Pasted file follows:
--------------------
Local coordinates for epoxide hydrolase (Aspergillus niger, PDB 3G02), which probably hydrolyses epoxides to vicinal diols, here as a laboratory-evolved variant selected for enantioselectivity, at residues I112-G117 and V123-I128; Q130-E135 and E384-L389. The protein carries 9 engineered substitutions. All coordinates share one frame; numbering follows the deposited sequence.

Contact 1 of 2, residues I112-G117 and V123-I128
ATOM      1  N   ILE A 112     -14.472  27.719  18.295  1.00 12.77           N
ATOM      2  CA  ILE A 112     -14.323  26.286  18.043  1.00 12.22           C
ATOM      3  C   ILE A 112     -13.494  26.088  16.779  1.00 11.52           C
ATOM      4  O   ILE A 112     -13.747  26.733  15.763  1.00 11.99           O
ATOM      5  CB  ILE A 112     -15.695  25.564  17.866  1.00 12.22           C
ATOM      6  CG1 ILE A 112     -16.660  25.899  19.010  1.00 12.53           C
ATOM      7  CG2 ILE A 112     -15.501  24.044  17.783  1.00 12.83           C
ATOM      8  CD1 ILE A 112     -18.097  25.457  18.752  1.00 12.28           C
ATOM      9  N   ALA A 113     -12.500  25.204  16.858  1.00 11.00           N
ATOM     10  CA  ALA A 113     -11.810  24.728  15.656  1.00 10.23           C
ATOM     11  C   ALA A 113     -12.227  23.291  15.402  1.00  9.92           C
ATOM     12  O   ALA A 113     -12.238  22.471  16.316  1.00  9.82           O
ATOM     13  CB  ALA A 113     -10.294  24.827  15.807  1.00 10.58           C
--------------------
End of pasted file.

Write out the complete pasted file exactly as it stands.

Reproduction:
Local coordinates for epoxide hydrolase (Aspergillus niger, PDB 3G02), which probably hydrolyses epoxides to vicinal diols, here as a laboratory-evolved variant selected for enantioselectivity, at residues I112-G117 and V123-I128; Q130-E135 and E384-L389. The protein carries 9 engineered substitutions. All coordinates share one frame; numbering follows the deposited sequence.

Contact 1 of 2, residues I112-G117 and V123-I128
ATOM      1  N   ILE A 112     -14.472  27.719  18.295  1.00 12.77           N
ATOM      2  CA  ILE A 112     -14.323  26.286  18.043  1.00 12.22           C
ATOM      3  C   ILE A 112     -13.494  26.088  16.779  1.00 11.52           C
ATOM      4  O   ILE A 112     -13.747  26.733  15.763  1.00 11.99           O
ATOM      5  CB  ILE A 112     -15.695  25.564  17.866  1.00 12.22           C
ATOM      6  CG1 ILE A 112     -16.660  25.899  19.010  1.00 12.53           C
ATOM      7  CG2 ILE A 112     -15.501  24.044  17.783  1.00 12.83           C
ATOM      8  CD1 ILE A 112     -18.097  25.457  18.752  1.00 12.28           C
ATOM      9  N   ALA A 113     -12.500  25.204  16.858  1.00 11.00           N
ATOM     10  CA  ALA A 113     -11.810  24.728  15.656  1.00 10.23           C
ATOM     11  C   ALA A 113     -12.227  23.291  15.402  1.00  9.92           C
ATOM     12  O   ALA A 113     -12.238  22.471  16.316  1.00  9.82           O
ATOM     13  CB  ALA A 113     -10.294  24.827  15.807  1.00 10.58           C